"im sorry im confused about this statement. i understand pilots and race car drivers have the 5 pt. harnesses in their car seats but the physics is still the same re: the safety of a 5 point harness vs. just a seatbelt used in a booster."
The issue is points of failure, and the adding thereof. A child in a harness, sitting in a seat attched via the seatbelt, has two chances to go flying through the window - the car's belt can fail, or the harness can fail. I prefer to rely directly on the seatbelt and not use a harness on my 4 y.o.
OTOH (and I think this is the big lesson to take from that Kyle video), if you have your child harnessed in a seat that is LATCHed or belted and
tethered, you are actually adding another line of defense if the LATCH or belt should fail (still won't help if the harness fails). The top tether might keep the seat from being ejected, which greatly increases your child's chances of surviving the crash. While there has not been any particularly good testing on the use of tether at higher weight limits, the Car Seat Lady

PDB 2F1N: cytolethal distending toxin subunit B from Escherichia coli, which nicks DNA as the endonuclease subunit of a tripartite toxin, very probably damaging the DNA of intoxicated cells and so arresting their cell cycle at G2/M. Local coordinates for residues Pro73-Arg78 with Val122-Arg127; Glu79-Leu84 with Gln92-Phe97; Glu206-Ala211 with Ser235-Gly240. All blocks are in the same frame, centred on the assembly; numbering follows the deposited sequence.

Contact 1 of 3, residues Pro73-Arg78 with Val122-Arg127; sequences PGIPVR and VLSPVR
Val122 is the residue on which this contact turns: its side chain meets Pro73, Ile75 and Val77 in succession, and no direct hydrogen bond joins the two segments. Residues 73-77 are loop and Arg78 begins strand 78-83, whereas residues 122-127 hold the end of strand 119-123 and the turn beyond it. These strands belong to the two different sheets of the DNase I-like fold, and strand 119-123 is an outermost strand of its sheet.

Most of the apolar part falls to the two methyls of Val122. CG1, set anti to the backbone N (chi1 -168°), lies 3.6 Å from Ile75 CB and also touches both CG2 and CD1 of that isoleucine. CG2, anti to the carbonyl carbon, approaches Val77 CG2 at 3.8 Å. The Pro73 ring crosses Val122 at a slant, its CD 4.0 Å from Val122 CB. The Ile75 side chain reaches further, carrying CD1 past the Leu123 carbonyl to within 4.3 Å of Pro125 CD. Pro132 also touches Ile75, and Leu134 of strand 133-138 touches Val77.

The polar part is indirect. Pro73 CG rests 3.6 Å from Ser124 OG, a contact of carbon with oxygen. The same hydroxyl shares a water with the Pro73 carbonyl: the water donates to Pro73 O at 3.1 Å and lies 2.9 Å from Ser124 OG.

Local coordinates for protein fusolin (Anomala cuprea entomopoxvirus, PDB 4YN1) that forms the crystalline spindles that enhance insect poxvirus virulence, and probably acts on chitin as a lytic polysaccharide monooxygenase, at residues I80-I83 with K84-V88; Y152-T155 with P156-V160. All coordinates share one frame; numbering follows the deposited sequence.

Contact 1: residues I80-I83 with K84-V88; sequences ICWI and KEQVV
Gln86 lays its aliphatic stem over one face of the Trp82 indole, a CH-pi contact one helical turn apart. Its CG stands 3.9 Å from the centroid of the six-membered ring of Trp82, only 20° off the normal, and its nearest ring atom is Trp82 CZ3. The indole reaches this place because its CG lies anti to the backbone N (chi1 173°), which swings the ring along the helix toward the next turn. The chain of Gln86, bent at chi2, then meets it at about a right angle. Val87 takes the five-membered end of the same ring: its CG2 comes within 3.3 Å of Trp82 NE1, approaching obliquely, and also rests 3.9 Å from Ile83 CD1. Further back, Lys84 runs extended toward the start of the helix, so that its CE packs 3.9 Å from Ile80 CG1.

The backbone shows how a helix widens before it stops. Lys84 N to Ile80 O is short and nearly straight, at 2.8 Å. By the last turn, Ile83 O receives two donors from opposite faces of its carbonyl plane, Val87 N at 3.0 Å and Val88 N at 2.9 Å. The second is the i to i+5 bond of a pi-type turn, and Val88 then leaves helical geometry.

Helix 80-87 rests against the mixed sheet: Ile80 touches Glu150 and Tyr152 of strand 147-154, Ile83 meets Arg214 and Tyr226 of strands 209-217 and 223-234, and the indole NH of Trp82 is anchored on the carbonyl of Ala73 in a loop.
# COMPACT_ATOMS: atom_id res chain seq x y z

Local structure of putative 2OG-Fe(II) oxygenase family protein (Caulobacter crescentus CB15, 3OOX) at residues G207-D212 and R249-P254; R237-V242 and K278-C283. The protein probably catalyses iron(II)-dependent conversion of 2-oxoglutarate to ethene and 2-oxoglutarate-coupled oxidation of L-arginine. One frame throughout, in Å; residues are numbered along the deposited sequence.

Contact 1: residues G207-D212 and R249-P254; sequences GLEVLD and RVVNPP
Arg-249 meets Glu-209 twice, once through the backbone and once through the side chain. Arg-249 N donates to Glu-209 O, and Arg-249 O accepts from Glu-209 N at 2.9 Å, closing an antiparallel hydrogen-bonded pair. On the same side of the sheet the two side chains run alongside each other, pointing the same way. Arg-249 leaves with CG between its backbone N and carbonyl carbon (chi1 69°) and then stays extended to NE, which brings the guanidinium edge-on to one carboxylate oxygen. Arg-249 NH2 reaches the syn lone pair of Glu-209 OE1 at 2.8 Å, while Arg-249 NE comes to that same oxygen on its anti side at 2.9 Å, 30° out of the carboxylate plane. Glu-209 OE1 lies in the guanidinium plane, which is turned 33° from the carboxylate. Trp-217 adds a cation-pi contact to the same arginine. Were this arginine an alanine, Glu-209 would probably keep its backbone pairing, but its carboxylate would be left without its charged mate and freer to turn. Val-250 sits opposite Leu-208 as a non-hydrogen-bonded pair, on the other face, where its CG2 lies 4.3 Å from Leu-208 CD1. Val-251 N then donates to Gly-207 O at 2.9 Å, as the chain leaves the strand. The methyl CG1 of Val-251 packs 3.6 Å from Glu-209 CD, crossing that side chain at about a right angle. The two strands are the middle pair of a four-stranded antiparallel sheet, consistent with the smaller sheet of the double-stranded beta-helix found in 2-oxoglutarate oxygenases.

has put together a chart of the available info. IMHO, continuing to use the tether after you've stopped using the lower anchors never hurts and might help.
I think that the conversations about 3-pt. vs. 5-pt. can only be usefully made in the context of integrated vs. non-integrated. Integrated 5-pts. would be the safest for everybody, all the time. But as alegna points out, seatbelts need to be replaced after crashes, there is a cost issue, there is not consumer pressure to integrate 5-pts. ---> I do not have the option of purchasing a vehicle that offers integrated 5- pt. harnesses for my kids. Once my son was of sufficient weight and height, it was a great relief to me to secure him directly with the integrated 3-pt. system my car came with. If he was the kind of kid who wiggled around and messed with his belt, he would still be in a non-integrated harness.